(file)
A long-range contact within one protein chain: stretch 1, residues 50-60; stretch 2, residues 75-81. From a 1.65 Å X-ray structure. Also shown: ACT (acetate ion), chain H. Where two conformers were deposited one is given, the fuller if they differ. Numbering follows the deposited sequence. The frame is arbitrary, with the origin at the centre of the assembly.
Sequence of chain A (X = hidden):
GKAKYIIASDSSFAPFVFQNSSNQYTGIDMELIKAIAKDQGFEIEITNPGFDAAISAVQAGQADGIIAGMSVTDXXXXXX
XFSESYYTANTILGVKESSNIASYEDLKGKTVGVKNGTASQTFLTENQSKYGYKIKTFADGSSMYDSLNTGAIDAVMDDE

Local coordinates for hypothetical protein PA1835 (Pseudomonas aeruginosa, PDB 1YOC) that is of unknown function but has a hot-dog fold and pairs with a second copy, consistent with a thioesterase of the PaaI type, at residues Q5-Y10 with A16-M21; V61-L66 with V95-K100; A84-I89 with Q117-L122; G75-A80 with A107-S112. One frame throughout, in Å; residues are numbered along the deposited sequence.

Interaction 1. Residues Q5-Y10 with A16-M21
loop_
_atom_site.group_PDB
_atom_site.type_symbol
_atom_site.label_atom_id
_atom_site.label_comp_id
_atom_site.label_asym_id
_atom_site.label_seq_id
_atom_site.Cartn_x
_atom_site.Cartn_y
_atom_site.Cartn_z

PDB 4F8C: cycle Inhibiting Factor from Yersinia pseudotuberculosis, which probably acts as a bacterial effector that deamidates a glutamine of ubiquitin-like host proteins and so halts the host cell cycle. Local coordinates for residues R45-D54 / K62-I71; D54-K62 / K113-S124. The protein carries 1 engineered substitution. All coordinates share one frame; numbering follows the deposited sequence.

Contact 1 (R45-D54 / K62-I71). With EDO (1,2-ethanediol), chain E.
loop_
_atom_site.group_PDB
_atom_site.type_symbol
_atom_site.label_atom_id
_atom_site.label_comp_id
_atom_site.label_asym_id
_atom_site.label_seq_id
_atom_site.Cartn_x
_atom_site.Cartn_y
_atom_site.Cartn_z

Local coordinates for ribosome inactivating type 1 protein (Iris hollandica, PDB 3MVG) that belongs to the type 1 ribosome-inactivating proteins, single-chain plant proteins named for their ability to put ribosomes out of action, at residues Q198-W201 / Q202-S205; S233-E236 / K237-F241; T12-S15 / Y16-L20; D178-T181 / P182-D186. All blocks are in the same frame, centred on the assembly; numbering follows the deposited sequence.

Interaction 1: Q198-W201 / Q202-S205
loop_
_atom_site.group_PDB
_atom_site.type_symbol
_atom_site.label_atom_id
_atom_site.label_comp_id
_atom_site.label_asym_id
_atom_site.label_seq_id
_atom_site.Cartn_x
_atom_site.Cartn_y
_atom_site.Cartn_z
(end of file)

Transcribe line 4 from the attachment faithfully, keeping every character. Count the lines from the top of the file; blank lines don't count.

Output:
XFSESYYTANTILGVKESSNIASYEDLKGKTVGVKNGTASQTFLTENQSKYGYKIKTFADGSSMYDSLNTGAIDAVMDDE